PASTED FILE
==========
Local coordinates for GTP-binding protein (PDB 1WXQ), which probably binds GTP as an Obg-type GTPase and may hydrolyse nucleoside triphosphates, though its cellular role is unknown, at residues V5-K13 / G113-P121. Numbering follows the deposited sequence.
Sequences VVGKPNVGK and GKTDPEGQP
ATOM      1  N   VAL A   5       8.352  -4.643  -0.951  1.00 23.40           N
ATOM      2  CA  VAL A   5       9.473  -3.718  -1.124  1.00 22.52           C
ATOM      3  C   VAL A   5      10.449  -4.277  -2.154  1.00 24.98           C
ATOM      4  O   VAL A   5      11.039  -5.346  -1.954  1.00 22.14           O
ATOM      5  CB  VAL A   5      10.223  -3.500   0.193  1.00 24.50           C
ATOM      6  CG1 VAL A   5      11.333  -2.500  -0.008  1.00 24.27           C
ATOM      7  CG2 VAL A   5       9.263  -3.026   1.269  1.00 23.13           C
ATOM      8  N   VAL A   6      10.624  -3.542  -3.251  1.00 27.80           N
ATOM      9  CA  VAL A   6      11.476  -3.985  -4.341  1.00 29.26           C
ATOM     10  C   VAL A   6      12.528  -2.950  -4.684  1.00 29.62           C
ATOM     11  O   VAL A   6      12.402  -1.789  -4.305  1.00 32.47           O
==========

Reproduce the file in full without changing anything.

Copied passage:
Local coordinates for GTP-binding protein (PDB 1WXQ), which probably binds GTP as an Obg-type GTPase and may hydrolyse nucleoside triphosphates, though its cellular role is unknown, at residues V5-K13 / G113-P121. Numbering follows the deposited sequence.
Sequences VVGKPNVGK and GKTDPEGQP
ATOM      1  N   VAL A   5       8.352  -4.643  -0.951  1.00 23.40           N
ATOM      2  CA  VAL A   5       9.473  -3.718  -1.124  1.00 22.52           C
ATOM      3  C   VAL A   5      10.449  -4.277  -2.154  1.00 24.98           C
ATOM      4  O   VAL A   5      11.039  -5.346  -1.954  1.00 22.14           O
ATOM      5  CB  VAL A   5      10.223  -3.500   0.193  1.00 24.50           C
ATOM      6  CG1 VAL A   5      11.333  -2.500  -0.008  1.00 24.27           C
ATOM      7  CG2 VAL A   5       9.263  -3.026   1.269  1.00 23.13           C
ATOM      8  N   VAL A   6      10.624  -3.542  -3.251  1.00 27.80           N
ATOM      9  CA  VAL A   6      11.476  -3.985  -4.341  1.00 29.26           C
ATOM     10  C   VAL A   6      12.528  -2.950  -4.684  1.00 29.62           C
ATOM     11  O   VAL A   6      12.402  -1.789  -4.305  1.00 32.47           O